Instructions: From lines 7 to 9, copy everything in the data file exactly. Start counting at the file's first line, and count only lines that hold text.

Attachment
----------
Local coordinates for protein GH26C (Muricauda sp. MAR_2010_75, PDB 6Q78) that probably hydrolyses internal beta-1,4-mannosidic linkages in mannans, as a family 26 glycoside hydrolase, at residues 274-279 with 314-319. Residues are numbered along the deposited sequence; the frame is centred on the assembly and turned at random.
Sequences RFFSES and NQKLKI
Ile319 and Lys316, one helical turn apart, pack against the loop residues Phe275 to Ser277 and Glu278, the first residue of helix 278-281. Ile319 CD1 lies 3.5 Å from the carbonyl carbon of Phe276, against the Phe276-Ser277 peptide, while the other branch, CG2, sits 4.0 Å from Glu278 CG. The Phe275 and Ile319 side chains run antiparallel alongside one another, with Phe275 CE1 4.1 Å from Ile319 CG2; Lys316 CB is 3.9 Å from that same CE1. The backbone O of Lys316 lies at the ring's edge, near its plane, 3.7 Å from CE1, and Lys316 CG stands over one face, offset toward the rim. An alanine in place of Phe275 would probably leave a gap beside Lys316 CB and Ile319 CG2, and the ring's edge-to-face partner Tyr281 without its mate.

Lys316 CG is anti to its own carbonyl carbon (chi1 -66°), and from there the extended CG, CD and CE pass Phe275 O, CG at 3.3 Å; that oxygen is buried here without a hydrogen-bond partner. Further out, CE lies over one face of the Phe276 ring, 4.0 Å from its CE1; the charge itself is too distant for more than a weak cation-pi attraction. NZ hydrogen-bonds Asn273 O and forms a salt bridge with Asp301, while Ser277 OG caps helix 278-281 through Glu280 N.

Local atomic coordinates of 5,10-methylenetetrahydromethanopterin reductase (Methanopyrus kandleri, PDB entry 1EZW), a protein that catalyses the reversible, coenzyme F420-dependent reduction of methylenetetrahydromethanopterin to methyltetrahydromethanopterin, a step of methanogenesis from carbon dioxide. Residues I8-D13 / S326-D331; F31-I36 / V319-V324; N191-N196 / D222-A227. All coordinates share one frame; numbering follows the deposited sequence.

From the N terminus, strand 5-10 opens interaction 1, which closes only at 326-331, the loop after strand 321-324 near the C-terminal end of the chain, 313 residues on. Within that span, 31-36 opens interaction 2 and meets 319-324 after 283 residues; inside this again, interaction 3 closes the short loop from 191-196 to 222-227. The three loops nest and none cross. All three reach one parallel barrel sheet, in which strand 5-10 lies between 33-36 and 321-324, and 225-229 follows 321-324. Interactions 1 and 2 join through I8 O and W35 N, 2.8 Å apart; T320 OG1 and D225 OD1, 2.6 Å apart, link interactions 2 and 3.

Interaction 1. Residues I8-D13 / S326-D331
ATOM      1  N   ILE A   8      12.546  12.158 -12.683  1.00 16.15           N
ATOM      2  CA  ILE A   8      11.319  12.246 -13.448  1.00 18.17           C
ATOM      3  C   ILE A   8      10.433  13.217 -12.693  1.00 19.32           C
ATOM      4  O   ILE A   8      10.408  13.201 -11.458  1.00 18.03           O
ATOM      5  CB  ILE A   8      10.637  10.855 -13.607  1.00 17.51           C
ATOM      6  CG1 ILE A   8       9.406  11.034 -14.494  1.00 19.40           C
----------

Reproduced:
Interaction 1. Residues I8-D13 / S326-D331
ATOM      1  N   ILE A   8      12.546  12.158 -12.683  1.00 16.15           N
ATOM      2  CA  ILE A   8      11.319  12.246 -13.448  1.00 18.17           C